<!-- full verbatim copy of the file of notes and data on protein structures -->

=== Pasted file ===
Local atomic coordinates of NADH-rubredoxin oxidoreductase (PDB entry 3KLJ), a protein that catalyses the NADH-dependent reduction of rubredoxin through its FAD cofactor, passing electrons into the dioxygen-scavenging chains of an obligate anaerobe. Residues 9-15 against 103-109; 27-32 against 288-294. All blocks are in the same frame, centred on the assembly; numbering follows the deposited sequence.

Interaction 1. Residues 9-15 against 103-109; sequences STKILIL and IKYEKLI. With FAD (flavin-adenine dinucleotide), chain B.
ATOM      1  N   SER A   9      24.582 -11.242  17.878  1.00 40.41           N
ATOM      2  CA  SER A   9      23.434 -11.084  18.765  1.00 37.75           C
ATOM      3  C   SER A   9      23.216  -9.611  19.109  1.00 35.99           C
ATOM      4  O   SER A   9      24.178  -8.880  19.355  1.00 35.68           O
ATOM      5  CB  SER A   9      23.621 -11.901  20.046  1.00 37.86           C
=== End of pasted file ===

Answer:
Local atomic coordinates of NADH-rubredoxin oxidoreductase (PDB entry 3KLJ), a protein that catalyses the NADH-dependent reduction of rubredoxin through its FAD cofactor, passing electrons into the dioxygen-scavenging chains of an obligate anaerobe. Residues 9-15 against 103-109; 27-32 against 288-294. All blocks are in the same frame, centred on the assembly; numbering follows the deposited sequence.

Interaction 1. Residues 9-15 against 103-109; sequences STKILIL and IKYEKLI. With FAD (flavin-adenine dinucleotide), chain B.
ATOM      1  N   SER A   9      24.582 -11.242  17.878  1.00 40.41           N
ATOM      2  CA  SER A   9      23.434 -11.084  18.765  1.00 37.75           C
ATOM      3  C   SER A   9      23.216  -9.611  19.109  1.00 35.99           C
ATOM      4  O   SER A   9      24.178  -8.880  19.355  1.00 35.68           O
ATOM      5  CB  SER A   9      23.621 -11.901  20.046  1.00 37.86           C